Arnaud Valois: We’d done some rehearsal before, especially the sex scenes, but I think the work really started when we were auditioning for the film. And then conditioning yourself, like thinking, “This is your boyfriend.” And maybe by touching each other as well, to get used to one another. We spent a lot of time together when we weren’t shooting.

Nahuel Pérez Biscayart: Yeah, it’s about spending time, mainly. It was often impossible to meet before. Arnaud, he has a very different life, and I’ve got a very different life. The guys back then, they were thrown together because they were sick. But they had very little in common except AIDS, HIV. Then there’s a chemistry that you can’t really force; that’s always a big surprise, because it’s something that is not produced by you or by the other, but by the combination of the two bodies. But I always felt that I could open up with Arnaud/Nathan.

The other work we did together was just to talk a lot with Robin, read some books, watch some documentaries. I think that we were all in the same mood: We tried to just lie back in that time — not as a period thing, but that intensity, that moment, that emergency. And I think that we all identified with the fight, even though we weren’t really around at that time.

How familiar were you with ACT UP Paris?

NPB: Zero. People would ask, “Hey, Nahuel, do you know ACT UP?” And I was like, “I’m sorry, what’s ACT UP?” “You don’t know ACT UP?” “No.” But also, I’m from Argentina. There was no ACT UP in Argentina.

AV: I was 8 or 9 in ’92 or ’93, so I didn’t know much about ACT UP. I knew the name and the action they did putting on the pink condom on the obelisk, but that’s it. I didn’t know the DNA of the group, or the identity, or words, or actions.

Robin Campillo

Robin, you were a member of ACT UP. But the film doesn’t shy away from showing it as a controversial group, even among people who agreed with its ultimate goals. I love the opening scene, where this poor guy we don’t know is giving a speech, and he gets smeared in fake blood and handcuffed to a post. You’re not afraid to put us immediately into a situation where we might actually disapprove of ACT UP’s actions.

RC: This action happened, but not on this kind of guy. It happened to a doctor who was involved in the transfusion scandal in France, so it was maybe more justified. But I wanted to show something that was a little unfair and controversial — because we were dodgy sometimes. I’m not sure I was the best militant; I went there because I needed to be in this group. Sometimes, we’d be doing an action, and during the action, I’d be thinking, “Oh, this is going too far.”

At the same time, I was angry at the people we were protesting, too. I was angry because it was as if they had forced me to be a militant, by not listening to what we were saying. I was angry because of what was going on during the ’80s and the fact that we were dying out, and that our problems didn’t seem to exist for the rest of society. So many of these people were so indifferent to what we were living through. I didn’t want to be a militant. But the fact that we had all this electricity inside the group and this kind of tension, it’s why ACT UP was great. This was before the Internet, so if you wanted to confront government, if you wanted to confront the laboratories, you had to confront each other first, because there’s nothing better than collective intelligence.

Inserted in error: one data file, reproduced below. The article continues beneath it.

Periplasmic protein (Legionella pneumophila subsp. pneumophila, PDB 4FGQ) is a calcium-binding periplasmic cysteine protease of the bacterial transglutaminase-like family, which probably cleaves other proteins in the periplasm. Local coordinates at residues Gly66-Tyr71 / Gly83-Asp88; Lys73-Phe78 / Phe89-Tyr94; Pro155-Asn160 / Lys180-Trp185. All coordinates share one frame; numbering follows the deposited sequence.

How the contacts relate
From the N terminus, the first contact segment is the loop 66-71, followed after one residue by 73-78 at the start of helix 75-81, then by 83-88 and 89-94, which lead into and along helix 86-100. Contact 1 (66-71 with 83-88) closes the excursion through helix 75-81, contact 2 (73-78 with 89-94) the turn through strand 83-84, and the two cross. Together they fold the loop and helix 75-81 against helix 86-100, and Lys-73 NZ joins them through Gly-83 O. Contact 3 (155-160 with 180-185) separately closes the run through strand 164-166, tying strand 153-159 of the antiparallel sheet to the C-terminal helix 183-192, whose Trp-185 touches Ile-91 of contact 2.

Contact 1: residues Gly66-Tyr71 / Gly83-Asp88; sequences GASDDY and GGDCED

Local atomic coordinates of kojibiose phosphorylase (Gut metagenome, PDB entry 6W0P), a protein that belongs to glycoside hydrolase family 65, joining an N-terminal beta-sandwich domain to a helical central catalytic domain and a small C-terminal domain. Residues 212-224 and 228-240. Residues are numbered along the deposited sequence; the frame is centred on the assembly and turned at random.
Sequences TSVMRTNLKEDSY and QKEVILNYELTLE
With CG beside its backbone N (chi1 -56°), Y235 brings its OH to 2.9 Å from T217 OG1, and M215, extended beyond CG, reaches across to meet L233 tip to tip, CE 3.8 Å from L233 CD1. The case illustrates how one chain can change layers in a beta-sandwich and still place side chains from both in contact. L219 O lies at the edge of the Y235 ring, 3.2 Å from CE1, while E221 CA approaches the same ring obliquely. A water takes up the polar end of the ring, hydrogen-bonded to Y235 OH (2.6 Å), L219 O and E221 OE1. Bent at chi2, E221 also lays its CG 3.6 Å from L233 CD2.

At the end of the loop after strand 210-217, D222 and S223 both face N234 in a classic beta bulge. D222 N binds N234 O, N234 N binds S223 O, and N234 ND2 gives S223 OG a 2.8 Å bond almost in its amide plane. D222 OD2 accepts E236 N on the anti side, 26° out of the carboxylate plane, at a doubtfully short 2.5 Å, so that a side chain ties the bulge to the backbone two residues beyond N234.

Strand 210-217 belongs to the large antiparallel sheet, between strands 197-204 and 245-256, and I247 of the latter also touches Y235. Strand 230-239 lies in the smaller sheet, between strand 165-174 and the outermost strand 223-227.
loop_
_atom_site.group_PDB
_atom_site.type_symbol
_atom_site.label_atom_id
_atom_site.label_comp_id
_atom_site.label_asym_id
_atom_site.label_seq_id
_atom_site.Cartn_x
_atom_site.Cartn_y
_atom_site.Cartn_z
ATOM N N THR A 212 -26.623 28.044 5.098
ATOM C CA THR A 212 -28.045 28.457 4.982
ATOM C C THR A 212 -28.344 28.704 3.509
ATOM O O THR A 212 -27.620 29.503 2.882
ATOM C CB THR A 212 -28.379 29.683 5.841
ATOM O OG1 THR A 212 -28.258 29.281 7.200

In the film, there’s something almost utopian about ACT UP’s weekly meetings. They’re very democratic. Everybody gets to speak. It’s very tolerant, and people follow the rules. This seems to go against the myth that when people are in truly desperate circumstances, they will become more violent, more irrational. Many of these people are dying — the most desperate circumstance you can imagine – and yet they’re committed to the rules and to the openness of this organization.

RC: This was very American; we were inspired by ACT UP New York. We were arguing a lot because we thought, especially in France, that the politicians were not very pragmatic about this disease and about this epidemic. We were condemned, like a curse, but there was no communication. We didn’t exist. I was so afraid of the disease that I wouldn’t even open a newspaper if the word “AIDS” was on it, you know? So, I was fed up with this attitude. When I came to ACT UP, it’s because we were confronting the epidemic and we were putting out words about a lot of small topics which were very crucial in the struggle. Speech was liberated, and it was incredible to share all these things and be honest together. Didier Lestrade, who cofounded the group, felt from the beginning that we had to be very objective. Remember, most of the news we got — the new details and data – were horrible for the people who were sick. Usually, there’s a doctor between you and the data. But we were confronting things and people directly. Didier thought that we should stop being afraid — that we should think about this epidemic and produce things about it, and not just play the victim and act like children in front of the doctors and the politicians. We had to behave and take care of ourselves.

Nahuel, you go through a pretty significant transformation, as your character gets sicker and sicker. Sean is so buoyant and full of vitality early on – he even performs as a cheerleader during one Pride march. The next time we see him at a Pride march, he looks like a ghost.

NPB: I lost weight. Like fifteen pounds. The rest was performance and makeup. It was quite hard to lose the weight, because it was while we were shooting every day and working, and I was cutting carbs, etc., everything that I didn’t have to eat. So the process that I went through was accompanying the path of the character. Painful, but helpful, too — you’re more vulnerable, and the people around you see that you’re going through something.